19

Are only Catholics/Christians allowed to visit the Vatican?

If not, can the non-Catholics access the same areas as Catholics?

  • 7
    Even if the government wanted to allow only Catholic visitors, how do you imagine they would verify who is and is not Catholic? – Michael Borgwardt Jun 11 '12 at 22:39
  • 17
    @MichaelBorgwardt, we have a secret handshake. – Stuart Jun 11 '12 at 23:22
  • 3
    Maybe they won't check, but there is a rule of somehow thats why I asked, I love to follow rules when I travel. – Nean Der Thal Jun 12 '12 at 4:36
  • 5
    Hindus, Muslims and Jews have some sacred areas which is only allowed for people from that religion. I thought the Vatican City has something like that. – Nean Der Thal Jun 12 '12 at 15:08
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    @HaLaBi Catholicism has no faith-based restrictions at all on visiting holy places. What is open to the public is open to any member of the public, such as churches, shrines, or cemeteries. What is private is private even among Catholics, for example a lay Catholic or even a priest cannot simply walk into any convent or priory any more than any other member of the public can. There is etiquette to be observed of course, such as not receiving communion if you are not a communicant, or dressing conservatively in traditional venues, but no one will ask you for "credentials." – choster Jun 12 '12 at 16:45
27

Vatican City is certainly open to visit for tourists at large; as you perhaps know, there is no actual boundary between Rome and Vatican City, meaning that nobody checks the papers of those who move from one to the other.

However, when I first read your question, I thought that you meant St. Peter's Cathedral, which takes up so much of Vatican City and which characterises it from a visual point of view with its huge dome. If this is the case, not only do rules apply for proper clothing, but there are also areas inside the church which are considered off limits for all those who are not there for devotional reasons. There are portions of the church which are cordoned off and which you may enter only if you intend to pray. Once again, nobody will ask you for proof of your being a Catholic, but you may be asked to leave if, instead of praying, you take photos or perform other "touristy" actions.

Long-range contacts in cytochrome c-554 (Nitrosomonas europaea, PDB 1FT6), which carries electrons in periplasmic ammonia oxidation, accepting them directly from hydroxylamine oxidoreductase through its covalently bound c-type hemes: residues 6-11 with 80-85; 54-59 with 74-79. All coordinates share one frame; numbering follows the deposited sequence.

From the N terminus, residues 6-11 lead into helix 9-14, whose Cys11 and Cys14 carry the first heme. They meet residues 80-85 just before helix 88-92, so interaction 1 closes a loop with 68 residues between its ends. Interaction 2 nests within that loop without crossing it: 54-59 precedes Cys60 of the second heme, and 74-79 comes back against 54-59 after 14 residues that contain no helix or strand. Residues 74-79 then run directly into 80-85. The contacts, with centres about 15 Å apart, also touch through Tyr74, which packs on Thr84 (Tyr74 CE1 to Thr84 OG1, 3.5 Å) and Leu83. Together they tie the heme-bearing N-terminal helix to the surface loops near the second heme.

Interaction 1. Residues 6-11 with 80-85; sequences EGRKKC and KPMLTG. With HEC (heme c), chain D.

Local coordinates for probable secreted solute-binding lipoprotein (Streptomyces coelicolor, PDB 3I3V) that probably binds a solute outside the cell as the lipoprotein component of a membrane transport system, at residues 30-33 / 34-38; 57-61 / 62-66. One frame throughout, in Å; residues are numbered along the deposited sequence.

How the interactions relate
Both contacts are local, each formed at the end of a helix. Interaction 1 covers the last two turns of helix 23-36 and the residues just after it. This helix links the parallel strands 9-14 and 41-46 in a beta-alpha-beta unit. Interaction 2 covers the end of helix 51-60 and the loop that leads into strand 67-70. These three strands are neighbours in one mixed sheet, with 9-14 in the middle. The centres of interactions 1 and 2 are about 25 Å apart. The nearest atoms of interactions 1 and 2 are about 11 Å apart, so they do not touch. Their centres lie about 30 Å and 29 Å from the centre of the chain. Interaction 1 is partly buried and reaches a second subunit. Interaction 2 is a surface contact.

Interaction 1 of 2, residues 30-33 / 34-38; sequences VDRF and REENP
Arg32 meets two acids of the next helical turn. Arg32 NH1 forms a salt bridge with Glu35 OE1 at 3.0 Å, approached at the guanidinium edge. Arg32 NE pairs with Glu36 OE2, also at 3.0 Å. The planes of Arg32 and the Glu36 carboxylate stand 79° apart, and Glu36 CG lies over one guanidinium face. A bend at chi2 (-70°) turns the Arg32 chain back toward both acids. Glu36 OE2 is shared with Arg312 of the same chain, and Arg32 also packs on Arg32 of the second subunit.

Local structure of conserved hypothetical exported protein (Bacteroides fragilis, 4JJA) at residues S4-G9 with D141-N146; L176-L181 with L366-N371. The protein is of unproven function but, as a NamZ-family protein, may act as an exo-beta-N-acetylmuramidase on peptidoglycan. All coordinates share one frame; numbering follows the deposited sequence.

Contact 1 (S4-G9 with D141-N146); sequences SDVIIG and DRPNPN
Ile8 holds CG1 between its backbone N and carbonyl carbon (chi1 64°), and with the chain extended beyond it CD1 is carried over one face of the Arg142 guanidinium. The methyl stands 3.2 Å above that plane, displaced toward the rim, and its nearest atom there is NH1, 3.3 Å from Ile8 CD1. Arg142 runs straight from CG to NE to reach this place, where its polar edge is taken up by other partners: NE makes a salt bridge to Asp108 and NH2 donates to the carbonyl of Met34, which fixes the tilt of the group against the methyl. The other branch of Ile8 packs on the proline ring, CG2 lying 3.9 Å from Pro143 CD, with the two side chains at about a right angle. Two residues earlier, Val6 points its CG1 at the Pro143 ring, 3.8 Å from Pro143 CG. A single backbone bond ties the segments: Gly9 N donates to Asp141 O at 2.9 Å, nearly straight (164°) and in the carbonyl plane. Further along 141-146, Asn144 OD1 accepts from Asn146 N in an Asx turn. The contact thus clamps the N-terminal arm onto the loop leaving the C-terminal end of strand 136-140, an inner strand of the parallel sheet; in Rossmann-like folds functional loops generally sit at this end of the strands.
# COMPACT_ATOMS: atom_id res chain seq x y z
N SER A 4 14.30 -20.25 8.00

13

With 109 acres (44 hectares) within its walls, the Vatican is easily traveled by foot; however, most of this area is inaccessible to tourists.

No reference about Anglicans, Muslims or any other - just tourists. Any where that a Catholic can get in, you can too, regardless of your background. And also importantly, regardless of your gender - a recent change!

However:

  • Since Vatican City is a Papal state, as such respect and reverence to the Roman Catholic Church and its practices and doctrine is encouraged.

  • Sleeveless shirts and short pants or skirts are not permitted within the border of the Vatican.


Some areas typically off-limits can be applied for access to them, including the famous Vatican Secret Archives.

From Wikipedia:

Qualified scholars from institutions of higher education pursuing scientific researches, with an adequate knowledge of archival research, could apply for an entry card. Scholars need an introductory letter by either a recognized institute of research or by a suitably qualified person in the field of historical research. Applicants need to specify their personal data (name, address etc.) as well as the purpose of their research. Undergraduate students are not admitted.

3

No, there are tours for everyone. Unless a cardinal or a church employee, I can't see how one being a catholic provides any benefits there.

  • only catholics may receive the holy communion in st peters (if one may see that as a benefit.... :-) ) – froderik Jun 12 '12 at 6:41
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    @froderik I'm not sure that's true. What you probably meant was "the holy communion is only intended for Catholics", right? But do they issue official Catholic documents now? Doubt it. – littleadv Jun 12 '12 at 7:01
  • indeed - I guess the wording would may depending on who you are talking to. (but me being a renegade protestant wouldn't know anyway...) – froderik Jun 12 '12 at 11:34
  • @froderik. The Holy Communion is normally reserved to Catholics (with a few exceptions) no matter which church you are in. So this is not a specific limitation in St Peter's. The idea of getting special documents (I'm not sure they are actual documents, though) is connected with the jubilee or other out of the ordinary situations. For example, when the Pope came to Milan 10 days ago, those who took part in the Mass he celebrated were granted absolution from their sins just for this. I think it's a stupid heritage from the past, but I doubt anyone in church hierarchy is interested in my opinion – Paola Jun 13 '12 at 0:18
2

Getting into Vatican is pretty straightforward. There are no border checks. Problems may arise when you want to enter St. Peters Basilica. However, religious beliefs don't matter. I am not a Catholic and I have already visited Vatican and St. Peter's basilica twice. Nobody asked me about my beliefs.

I can think about three things which are eliminatory:

Also note that for visiting places other than St. Peter's square, St. Peter's Basilica, and the museums, you need special arrangements.

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